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Neural Networks Non-linear regression/classification technique Especially useful when inputs/outputs are numeric Long training times, quick testing times Inputs Output Age34 2Gender Stage “Probability of beingAlive” 0.6 .4.2

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Instance Based Methods E.g., K-nearest neighbor Quick training times, long test times The “curse of dimensionality”

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Support Vector Machines (1) Derived Feature Spaces (the Kernel Trick):

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Support Vector Machines (2) Maximizing Margin:

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Bayes Nets (1) Qualitative part: Directed acyclic graph (DAG) Nodes - random vars. Edges - direct influence Quantitative part: Set of conditional probability distributions e b e be b b e BE P(A | B,E) Parents Pa of Alarm Earthquake JohnCalls Burglary Alarm MaryCalls

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Bayes Nets (2) Flexible modeling approach – Used for SL, SSL, UL Natural for explicitly encoding prior knowledge

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Hidden Markov Models Special case of Bayes Nets for sequential data Admit efficient learning, decoding algorithms titi t i+1 t i+2 t i+3 wiwi w i+1 w i+2 w i+3 cities such as Seattle States – unobserved Words – observed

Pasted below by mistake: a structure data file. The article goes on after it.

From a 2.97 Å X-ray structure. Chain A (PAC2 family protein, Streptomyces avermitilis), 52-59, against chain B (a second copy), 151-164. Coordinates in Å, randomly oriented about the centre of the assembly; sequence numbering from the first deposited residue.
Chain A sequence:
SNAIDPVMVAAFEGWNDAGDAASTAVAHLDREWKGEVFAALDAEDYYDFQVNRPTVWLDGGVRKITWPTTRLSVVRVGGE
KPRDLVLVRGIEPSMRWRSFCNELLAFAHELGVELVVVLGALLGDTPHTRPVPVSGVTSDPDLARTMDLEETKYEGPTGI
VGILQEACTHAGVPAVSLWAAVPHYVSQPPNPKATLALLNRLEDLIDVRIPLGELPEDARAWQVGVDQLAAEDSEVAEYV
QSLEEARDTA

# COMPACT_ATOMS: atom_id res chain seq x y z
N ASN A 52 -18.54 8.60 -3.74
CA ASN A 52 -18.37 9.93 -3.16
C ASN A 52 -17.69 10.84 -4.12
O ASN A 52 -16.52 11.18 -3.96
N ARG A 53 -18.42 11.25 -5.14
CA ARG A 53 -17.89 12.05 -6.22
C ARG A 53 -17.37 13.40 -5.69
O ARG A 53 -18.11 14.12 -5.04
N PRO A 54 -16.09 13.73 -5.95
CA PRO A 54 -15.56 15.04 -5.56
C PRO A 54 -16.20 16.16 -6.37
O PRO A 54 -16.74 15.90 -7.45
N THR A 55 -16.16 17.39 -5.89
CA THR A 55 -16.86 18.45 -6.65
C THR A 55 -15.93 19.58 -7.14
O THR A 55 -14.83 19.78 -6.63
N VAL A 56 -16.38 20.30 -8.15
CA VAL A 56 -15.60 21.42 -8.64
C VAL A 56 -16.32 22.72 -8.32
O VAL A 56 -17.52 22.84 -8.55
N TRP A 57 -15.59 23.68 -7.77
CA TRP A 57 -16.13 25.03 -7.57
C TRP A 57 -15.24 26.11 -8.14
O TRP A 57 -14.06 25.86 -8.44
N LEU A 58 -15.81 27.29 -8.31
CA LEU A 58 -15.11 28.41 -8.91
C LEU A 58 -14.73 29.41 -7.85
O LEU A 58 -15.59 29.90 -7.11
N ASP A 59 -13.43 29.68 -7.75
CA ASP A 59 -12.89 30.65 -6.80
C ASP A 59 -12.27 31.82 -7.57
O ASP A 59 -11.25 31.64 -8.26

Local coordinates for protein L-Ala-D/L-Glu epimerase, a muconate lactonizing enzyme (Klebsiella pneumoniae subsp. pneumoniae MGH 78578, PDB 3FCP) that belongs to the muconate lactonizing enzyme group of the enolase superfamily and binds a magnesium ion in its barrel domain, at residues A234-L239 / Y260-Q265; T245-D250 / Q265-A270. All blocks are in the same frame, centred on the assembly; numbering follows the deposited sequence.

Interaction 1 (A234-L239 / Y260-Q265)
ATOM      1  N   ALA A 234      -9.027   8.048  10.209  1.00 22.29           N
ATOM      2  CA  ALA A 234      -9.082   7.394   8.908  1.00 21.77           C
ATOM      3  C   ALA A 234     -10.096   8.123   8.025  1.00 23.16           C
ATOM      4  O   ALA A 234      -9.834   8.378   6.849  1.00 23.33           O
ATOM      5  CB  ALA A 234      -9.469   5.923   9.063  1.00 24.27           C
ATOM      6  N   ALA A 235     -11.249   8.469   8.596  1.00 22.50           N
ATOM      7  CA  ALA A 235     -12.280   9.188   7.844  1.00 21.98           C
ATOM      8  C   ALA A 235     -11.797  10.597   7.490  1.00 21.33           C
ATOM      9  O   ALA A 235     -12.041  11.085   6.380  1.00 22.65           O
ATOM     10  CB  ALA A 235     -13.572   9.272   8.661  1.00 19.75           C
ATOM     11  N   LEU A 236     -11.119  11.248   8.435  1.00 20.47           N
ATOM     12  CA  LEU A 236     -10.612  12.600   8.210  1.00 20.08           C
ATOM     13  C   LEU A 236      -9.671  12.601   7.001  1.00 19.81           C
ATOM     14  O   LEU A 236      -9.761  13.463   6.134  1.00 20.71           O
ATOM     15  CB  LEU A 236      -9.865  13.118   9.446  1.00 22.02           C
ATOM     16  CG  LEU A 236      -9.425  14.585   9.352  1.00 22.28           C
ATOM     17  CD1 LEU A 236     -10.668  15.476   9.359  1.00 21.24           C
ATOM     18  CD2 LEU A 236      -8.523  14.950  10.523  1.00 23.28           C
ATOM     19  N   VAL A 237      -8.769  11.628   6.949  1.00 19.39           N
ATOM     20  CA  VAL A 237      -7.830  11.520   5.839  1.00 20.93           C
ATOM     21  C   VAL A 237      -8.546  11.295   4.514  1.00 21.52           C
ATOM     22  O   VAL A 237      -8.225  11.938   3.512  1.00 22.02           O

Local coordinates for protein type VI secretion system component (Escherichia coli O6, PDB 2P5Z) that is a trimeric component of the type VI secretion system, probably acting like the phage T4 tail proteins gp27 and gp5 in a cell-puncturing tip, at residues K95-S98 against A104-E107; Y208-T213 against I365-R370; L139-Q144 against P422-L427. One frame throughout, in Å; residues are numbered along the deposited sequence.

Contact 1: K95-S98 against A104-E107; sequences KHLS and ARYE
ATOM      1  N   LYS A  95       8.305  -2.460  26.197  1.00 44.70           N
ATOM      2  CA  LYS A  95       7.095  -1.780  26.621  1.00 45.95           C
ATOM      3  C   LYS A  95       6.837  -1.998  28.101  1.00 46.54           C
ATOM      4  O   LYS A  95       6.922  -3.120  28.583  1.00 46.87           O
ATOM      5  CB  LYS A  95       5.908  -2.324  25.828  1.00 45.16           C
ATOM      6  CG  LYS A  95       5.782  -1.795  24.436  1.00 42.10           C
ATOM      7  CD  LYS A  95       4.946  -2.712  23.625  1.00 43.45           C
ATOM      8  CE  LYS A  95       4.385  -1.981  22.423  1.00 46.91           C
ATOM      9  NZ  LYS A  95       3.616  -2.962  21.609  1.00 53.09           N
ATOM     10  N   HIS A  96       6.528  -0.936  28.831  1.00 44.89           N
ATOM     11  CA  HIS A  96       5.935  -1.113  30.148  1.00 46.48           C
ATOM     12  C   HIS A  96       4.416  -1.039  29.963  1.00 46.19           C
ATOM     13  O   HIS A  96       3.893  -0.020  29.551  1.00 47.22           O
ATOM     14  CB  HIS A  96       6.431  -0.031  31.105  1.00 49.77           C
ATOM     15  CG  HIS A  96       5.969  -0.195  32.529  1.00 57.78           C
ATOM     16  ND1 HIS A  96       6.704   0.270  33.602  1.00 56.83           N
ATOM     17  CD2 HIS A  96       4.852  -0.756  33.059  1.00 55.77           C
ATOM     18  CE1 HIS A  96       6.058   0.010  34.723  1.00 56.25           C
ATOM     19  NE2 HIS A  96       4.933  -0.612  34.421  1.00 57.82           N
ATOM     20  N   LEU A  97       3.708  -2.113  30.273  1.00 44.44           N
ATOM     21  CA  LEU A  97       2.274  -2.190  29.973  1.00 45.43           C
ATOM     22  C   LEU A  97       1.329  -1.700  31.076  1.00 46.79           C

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Computational Learning Theory Based on the data we’ve observed, what can we guarantee? “Probably Approximately Correct” learning Extension to continuous inputs: VC dimension

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Optimization Techniques Local Search – Hill climbing, simulated annealing Genetic Algorithms – Key innovation: crossover – Also applied to programs (genetic programming)

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Unsupervised Learning K-means Hidden Markov Models Both use the same general algorithm… Expectation Maximization

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Key Lessons (1) You can’t learn without inductive bias From the Wired article assigned 1 st week: What do you think? Today companies like Google, which have grown up in an era of massively abundant data, don’t have to settle for wrong models. Indeed, they don’t have to settle for models at all.

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Key Lessons (2) Overfitting – Can’t just choose the “most powerful” model Choose the “right” model – One that encodes your understanding of the domain and meets your other requirements – E.g. HMMs vs. decision trees for sequential data Decision trees vs. NNs for mushrooms NNs vs. decision trees for face recognition

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24 Course Advertisement EECS 395/495 Spring Quarter 2009 “Web Information Retrieval and Extraction” – Basics of Web search, extraction – New research & future directions – Discussion, project based

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Thanks!